Gender Fluidity in Fiction: Symptoms of Being Human by Jeff Garvin
Symptoms of Being Human
Balzer & Bray
Jeff Garvin’s debut novel Symptoms of Being Human is a contemporary young adult novel starring Riley Cavanaugh, the only child of a prominent California congressman. The story opens on the morning of Riley’s first day at a new school, detailing the process of eating breakfast, chatting with the parents, and getting dressed. This would be an entirely lackluster start to a novel if it weren’t for one very important detail—Riley is gender fluid.
For those of you not in the know, gender fluid is a non-binary gender identity. Most people (dare I say everyone?) are familiar with the binary concept of gender identity—you’re either male or female. Man or woman. Girl or boy. But, as Riley teaches us over the course of the story, that’s not always the case. Gender isn’t a binary. In Riley’s own words, “It’s not a switch, it’s a dial.”
I was lucky enough to pick this book up already being somewhat familiar with non-binary genders. That’s not likely to be the case for many readers, but Garvin does a superb job of holding the reader’s hands while they learn. Using Riley’s blog (which is “Definitely Not Tumblr”), Garvin delves into the nuances of non-binary gender identities and the complexity of gender fluidity without being preachy or overwhelming with the information. Symptoms is accessible in a very encouraging way.
Full disclosure: I’m a ciswoman. I was born in a female body, and I continue to identify as female, so I can’t personally relate to a lot of what Riley goes through over the course of Garvin’s novel. My thoughts on the subject should be taken with a grain of salt as there are people far more qualified than me to tell you if Garvin accurately portrays the struggles of a genderqueer teenager. That said, there was a ring of truth to Riley’s issues with anxiety, to their waxing and waning dysphoria, and to their feelings about their situation as a whole.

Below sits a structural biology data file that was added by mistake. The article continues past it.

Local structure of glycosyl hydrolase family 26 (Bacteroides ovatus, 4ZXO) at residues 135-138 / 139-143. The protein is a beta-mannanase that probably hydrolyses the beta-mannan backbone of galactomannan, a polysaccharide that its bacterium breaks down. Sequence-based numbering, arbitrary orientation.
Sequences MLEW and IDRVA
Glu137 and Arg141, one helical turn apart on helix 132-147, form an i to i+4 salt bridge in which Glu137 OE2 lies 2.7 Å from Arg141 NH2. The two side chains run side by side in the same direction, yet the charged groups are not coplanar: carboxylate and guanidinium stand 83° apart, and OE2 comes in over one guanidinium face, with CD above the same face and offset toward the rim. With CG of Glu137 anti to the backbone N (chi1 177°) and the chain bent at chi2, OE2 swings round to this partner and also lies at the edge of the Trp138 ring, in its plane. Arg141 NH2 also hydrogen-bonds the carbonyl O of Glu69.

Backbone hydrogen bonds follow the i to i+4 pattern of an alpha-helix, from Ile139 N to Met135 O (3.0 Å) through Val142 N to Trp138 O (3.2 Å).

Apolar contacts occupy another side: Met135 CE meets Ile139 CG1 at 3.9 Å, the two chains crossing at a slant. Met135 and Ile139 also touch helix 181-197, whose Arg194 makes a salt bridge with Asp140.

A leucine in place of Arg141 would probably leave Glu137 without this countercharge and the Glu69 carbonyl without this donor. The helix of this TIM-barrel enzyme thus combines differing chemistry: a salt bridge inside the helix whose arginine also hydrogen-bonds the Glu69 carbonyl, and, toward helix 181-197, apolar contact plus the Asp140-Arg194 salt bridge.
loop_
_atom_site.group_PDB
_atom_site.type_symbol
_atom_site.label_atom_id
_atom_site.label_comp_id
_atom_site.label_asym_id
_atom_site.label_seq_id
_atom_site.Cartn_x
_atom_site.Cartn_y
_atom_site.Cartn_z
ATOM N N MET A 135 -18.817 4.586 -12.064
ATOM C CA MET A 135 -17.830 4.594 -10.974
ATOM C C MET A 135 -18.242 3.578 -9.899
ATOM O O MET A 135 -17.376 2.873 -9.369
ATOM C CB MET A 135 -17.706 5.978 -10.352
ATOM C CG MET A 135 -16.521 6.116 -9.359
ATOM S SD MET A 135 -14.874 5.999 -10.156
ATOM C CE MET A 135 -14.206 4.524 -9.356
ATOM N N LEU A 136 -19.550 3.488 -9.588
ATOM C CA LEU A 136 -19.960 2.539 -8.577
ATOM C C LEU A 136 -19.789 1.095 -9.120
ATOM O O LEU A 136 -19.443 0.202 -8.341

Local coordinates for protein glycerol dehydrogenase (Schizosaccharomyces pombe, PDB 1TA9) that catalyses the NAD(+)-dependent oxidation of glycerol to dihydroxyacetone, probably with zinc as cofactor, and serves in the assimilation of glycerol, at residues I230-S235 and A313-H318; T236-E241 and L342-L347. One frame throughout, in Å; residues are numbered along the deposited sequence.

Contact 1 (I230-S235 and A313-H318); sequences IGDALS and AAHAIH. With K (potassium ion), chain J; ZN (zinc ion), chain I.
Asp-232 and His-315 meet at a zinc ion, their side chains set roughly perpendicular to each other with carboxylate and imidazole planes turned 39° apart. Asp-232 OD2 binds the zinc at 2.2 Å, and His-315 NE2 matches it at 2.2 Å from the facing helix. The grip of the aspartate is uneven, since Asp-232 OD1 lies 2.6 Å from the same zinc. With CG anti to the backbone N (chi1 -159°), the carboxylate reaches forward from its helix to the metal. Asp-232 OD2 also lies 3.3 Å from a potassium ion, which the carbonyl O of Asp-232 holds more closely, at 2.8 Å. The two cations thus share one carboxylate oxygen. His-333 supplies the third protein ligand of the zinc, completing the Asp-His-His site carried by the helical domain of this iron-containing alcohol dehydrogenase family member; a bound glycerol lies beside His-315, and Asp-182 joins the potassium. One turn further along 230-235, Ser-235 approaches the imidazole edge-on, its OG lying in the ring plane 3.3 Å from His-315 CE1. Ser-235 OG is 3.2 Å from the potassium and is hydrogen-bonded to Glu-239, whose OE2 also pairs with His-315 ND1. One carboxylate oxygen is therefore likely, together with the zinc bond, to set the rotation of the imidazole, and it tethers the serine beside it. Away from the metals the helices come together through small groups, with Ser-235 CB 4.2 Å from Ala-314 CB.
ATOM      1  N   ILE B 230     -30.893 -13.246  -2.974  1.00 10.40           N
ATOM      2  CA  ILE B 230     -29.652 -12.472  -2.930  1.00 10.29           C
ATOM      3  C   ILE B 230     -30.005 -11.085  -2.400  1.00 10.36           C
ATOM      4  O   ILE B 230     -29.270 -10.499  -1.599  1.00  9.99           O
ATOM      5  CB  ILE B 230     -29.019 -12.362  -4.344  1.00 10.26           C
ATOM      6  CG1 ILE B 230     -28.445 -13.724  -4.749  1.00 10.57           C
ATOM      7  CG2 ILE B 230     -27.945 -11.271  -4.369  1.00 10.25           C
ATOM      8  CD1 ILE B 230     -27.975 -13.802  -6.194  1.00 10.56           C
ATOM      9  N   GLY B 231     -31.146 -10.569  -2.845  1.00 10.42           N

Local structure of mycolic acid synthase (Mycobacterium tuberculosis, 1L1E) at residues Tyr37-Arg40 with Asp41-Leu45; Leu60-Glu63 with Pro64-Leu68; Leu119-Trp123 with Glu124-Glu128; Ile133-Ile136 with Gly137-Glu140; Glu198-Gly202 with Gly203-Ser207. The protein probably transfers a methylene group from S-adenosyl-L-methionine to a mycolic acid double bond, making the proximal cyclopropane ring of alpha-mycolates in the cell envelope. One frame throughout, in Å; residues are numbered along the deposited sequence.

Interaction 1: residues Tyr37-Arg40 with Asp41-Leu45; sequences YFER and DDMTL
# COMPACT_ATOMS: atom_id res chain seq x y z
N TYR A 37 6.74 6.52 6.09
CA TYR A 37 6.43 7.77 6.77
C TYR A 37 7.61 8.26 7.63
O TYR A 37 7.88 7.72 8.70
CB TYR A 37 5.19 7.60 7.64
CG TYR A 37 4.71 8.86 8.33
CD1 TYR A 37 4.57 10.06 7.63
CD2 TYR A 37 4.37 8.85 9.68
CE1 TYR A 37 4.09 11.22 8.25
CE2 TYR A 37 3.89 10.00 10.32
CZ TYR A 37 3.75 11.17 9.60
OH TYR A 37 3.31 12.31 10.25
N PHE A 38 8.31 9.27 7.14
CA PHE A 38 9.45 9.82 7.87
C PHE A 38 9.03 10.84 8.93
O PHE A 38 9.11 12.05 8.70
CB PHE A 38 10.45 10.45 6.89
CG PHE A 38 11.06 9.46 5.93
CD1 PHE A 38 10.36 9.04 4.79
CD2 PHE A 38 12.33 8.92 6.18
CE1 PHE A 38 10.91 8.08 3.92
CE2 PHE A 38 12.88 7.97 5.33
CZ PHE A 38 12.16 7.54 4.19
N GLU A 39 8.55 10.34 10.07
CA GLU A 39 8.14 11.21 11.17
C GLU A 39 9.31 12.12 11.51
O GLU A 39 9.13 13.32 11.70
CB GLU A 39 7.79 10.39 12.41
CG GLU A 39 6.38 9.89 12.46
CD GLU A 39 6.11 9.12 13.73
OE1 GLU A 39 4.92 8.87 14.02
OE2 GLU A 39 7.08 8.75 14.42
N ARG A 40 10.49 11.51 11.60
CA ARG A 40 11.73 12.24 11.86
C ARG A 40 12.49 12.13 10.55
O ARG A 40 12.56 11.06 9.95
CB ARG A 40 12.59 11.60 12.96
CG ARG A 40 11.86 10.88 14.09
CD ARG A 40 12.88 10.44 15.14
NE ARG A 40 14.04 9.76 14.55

There is a tendency among books dealing with LGBTQ issues to slip into very dark places. This is understandable, given the hatred and violence LGBTQ people can face on a daily basis, but it’s not something I typically enjoy reading. I don’t want to walk away from a novel feeling worse about myself and the world. I don’t want to read anything that will make me feel physically ill. It’s rare that I want to read a book that will make me cry.
Luckily for me, Jeff Garvin steers clear of all this in Symptoms. He doesn’t handle Riley with kid gloves, and the text certainly deals with violence and bigotry, but not in a gratuitous way. Riley isn’t tortured for the sake of adding more pain, and I never felt like I need to put the book down and step away for a few hours—on the contrary, I could have read this book in one sitting if I hadn’t had to get up for work the next morning.
So, if you’re worried that Symptoms will be another book where the queer protagonist doesn’t get a happy ending, you don’t need to be. By the time you finish it, all plot threads will be neatly tucked away, and (spoiler alert!) Riley will be happy. Happy-ish. Riley is, after all, still a teenager, just a teenager of indeterminate gender.